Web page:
A novel surgical technique for a rat subcutaneous implantation of a tissue engineered scaffold

Reza Khorramirouz, Jason L. Go, Christopher Noble, Soumen Jana, Eva Maxson, Amir Lerman, Melissa D Young

Research output: Contribution to journalArticle

10 Citations (Scopus)

Abstract

Objectives: Subcutaneous implantations in small animal models are currently required for preclinical studies of acellular tissue to evaluate biocompatibility, including host recellularization and immunogenic reactivity. Methods: Three rat subcutaneous implantation methods were evaluated in six Sprague Dawley rats. An acellular xenograft made from porcine pericardium was used as the tissue-scaffold. Three implantation methods were performed; 1) Suture method is where a tissue-scaffold was implanted by suturing its border to the external oblique muscle, 2) Control method is where a tissue-scaffold was implanted without any suturing or support, 3) Frame method is where a tissue-scaffold was attached to a circular frame composed of polycaprolactone (PCL) biomaterial and placed subcutaneously. After 1 and 4 weeks, tissue-scaffolds were explanted and evaluated by hematoxylin and eosin (H&E), Masson's trichrome,Picrosirius Red, transmission electron microscopy (TEM), immunohistochemistry, and mechanical testing. Results: Macroscopically, tissue-scaffold degradation with the suture method and tissue-scaffold folding with the control method were observed after 4 weeks. In comparison, the frame method demonstrated intact tissue scaffolds after 4 weeks. H&E staining showed progressive cell repopulation over the course of the experiment in all groups with acute and chronic inflammation observed in suture and control methods throughout the duration of the study. Immunohistochemistry quantification of CD3, CD 31, CD 34, CD 163, and αSMA showed a statistically significant differences between the suture, control and frame methods (P < 0.05) at both time points. The average tensile strength was 4.03 ± 0.49, 7.45 ± 0.49 and 5.72 ± 1.34 (MPa) after 1 week and 0.55 ± 0.26, 0.12 ± 0.03 and 0.41 ± 0.32 (MPa) after 4 weeks in the suture, control, and frame methods; respectively. TEM analysis showed an increase in inflammatory cells in both suture and control methods following implantation. Conclusion: Rat subcutaneous implantation with the frame method was performed with success and ease. The surgical approach used for the frame technique was found to be the best methodology for in vivo evaluation of tissue engineered acellular scaffolds, where the frame method did not compromise mechanical strength, but it reduced inflammation significantly.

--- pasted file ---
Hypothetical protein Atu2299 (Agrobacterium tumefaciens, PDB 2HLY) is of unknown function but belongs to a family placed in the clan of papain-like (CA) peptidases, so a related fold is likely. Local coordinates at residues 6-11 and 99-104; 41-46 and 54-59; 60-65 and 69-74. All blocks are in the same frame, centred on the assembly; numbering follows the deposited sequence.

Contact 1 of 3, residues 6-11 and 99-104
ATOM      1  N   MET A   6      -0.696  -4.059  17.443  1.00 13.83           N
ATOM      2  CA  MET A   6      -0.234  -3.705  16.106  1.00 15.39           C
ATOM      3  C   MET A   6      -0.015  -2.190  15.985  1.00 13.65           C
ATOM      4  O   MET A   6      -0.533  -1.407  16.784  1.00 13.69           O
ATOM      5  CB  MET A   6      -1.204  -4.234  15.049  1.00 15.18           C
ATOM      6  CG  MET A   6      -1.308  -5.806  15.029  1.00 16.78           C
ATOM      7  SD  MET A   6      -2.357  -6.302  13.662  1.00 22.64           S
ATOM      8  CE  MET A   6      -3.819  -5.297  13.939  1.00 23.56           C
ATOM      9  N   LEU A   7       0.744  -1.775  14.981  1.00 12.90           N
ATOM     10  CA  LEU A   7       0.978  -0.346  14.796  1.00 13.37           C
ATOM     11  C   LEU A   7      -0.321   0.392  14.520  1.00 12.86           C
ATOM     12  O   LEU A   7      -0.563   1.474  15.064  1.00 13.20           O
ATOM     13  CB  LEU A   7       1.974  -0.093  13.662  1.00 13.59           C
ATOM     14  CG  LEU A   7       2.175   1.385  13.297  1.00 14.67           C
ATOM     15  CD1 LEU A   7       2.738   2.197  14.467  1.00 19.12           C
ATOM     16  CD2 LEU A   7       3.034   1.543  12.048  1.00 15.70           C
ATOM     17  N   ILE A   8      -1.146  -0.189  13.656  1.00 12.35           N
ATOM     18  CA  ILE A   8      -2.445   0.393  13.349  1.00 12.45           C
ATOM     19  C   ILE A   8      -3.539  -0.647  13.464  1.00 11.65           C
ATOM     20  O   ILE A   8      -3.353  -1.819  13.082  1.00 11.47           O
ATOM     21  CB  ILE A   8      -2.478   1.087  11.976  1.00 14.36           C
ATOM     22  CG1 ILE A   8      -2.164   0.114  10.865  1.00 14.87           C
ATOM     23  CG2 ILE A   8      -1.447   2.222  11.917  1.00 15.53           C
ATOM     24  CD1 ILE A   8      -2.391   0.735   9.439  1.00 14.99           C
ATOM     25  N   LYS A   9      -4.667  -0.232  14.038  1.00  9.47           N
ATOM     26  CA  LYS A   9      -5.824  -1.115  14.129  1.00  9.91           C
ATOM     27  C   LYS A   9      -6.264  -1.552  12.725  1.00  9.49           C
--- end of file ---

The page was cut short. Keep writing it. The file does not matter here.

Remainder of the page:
Original languageEnglish (US)
JournalActa Histochemica
DOIs
StateAccepted/In press - Jan 1 2018

Fingerprint

Tissue Scaffolds
Sutures
Transmission Electron Microscopy
Immunohistochemistry
Inflammation
Tensile Strength
Pericardium
Biocompatible Materials
Hematoxylin
Eosine Yellowish-(YS)

Keywords